Shopping malls, even though they try to look as glitzy and as welcoming as possible, can be harsh places. The very concept of the mega-mall plays on human feelings of inadequacy and competitiveness. To make us buy, it must make us feel that we lack something, or that everyone else has something we do not yet own. We must consume to surpass others or, at the very least, to keep up. We purchase to fit in. How can this constant undercurrent of competitiveness, of us always trying to be “cool,” bring us true joy?
The saddest thing is that the modern mall, basically an American import, has made us put aside a whole array of beautiful, worthwhile —and yes, cheaper—activities, many of them intrinsic to our own cultures or region. We have no one to blame but ourselves. Instead of shopping, we could be cooking, visiting a nearby waterfall, beach or temple, reading a novel, writing poetry, starting a blog, making music, taking a long walk, playing a game, learning a dance or—here’s a radical idea—visiting a friend.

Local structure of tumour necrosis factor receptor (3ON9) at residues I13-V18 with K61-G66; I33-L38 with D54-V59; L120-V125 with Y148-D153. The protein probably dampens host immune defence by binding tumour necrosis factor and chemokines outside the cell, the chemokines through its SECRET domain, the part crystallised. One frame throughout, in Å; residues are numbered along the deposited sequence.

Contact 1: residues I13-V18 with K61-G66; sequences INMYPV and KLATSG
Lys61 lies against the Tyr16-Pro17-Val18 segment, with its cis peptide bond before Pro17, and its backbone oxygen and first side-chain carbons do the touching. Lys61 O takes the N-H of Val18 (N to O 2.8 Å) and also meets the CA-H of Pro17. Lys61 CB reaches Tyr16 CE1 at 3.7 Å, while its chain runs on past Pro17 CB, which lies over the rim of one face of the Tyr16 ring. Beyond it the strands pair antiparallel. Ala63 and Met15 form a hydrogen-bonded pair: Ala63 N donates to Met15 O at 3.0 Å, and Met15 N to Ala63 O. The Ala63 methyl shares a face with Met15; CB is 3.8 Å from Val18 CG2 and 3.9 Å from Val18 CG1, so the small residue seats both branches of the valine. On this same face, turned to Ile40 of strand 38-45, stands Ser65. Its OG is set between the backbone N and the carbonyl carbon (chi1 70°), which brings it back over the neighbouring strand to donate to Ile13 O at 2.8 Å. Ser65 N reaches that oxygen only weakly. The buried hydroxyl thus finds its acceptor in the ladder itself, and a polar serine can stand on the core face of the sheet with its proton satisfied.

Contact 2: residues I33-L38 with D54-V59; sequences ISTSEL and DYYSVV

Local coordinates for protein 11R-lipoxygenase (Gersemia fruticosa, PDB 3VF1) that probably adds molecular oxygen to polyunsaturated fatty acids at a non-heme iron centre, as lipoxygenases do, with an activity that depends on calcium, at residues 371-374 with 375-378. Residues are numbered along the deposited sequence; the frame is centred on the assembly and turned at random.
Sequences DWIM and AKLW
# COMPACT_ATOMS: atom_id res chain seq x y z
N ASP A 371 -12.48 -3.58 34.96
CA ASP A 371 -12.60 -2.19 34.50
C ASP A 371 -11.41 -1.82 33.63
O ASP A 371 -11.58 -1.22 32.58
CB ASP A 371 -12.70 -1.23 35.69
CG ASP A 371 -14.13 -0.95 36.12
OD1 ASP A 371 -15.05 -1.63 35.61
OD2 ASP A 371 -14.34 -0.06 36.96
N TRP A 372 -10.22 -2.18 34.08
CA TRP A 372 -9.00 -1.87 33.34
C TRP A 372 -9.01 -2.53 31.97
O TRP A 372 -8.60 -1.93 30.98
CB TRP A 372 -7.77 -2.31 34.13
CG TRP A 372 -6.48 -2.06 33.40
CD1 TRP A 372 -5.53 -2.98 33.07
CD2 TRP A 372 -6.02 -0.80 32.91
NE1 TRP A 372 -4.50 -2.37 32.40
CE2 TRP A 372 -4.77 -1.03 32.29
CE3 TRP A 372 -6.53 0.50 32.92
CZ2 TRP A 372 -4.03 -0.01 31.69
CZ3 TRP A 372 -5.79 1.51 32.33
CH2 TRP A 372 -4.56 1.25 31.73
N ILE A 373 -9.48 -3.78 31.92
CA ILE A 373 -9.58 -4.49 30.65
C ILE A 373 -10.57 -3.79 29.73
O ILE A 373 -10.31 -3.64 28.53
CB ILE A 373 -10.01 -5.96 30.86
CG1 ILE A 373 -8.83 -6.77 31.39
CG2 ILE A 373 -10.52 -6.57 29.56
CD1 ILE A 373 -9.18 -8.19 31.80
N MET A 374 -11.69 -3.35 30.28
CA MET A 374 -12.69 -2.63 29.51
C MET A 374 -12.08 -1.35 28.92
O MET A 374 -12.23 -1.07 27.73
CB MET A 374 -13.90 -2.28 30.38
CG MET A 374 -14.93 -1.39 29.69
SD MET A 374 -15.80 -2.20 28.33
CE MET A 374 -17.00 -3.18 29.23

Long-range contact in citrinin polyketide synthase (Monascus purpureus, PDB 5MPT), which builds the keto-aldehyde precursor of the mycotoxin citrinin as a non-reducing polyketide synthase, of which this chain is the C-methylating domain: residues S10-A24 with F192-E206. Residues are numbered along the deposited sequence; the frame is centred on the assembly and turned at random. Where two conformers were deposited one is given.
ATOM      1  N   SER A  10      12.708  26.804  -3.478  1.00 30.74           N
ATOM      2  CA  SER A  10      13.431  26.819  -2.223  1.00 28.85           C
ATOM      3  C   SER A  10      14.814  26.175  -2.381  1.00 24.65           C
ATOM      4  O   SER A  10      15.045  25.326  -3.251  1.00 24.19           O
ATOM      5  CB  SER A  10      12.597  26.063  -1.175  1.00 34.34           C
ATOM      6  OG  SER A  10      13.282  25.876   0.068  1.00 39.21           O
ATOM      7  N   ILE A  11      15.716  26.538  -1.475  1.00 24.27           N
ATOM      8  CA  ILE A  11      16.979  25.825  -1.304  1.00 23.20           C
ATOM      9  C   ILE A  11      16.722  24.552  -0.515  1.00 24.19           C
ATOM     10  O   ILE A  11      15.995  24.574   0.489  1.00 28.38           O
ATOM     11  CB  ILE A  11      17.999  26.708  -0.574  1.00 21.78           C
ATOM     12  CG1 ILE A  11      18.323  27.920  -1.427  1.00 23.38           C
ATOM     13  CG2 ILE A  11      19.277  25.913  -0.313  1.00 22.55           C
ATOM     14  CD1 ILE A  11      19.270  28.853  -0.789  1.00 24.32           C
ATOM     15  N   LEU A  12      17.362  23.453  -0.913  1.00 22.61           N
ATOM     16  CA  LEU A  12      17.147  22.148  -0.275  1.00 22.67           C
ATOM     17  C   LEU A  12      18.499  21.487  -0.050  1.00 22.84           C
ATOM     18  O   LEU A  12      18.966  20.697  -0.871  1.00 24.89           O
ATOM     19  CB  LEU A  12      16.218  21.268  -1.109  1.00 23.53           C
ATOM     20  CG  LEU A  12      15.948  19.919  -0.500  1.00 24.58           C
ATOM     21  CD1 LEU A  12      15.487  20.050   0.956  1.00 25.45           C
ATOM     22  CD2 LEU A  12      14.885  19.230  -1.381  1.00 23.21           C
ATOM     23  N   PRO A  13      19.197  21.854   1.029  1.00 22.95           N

Every time there’s a spare piece of land, all we can think of building on it is yet another mall. This way,
we show not only our affluent status but also demonstrate our poverty in terms of imagination, adventure and passion. Perhaps instead, we should be building libraries, or theatres, art galleries, museums, sports halls, public swimming pools, parks, animal sanctuaries—the list is endless.
We might even consider leaving that plot of land alone, to flourish as it will.
And this is something that the mall may have caused us to forget; In order to be happy, we must create as well as consume.
Is the abundance of malls a sign of our new wealth or does it show a poverty of imagination? Write to firstname.lastname@example.org
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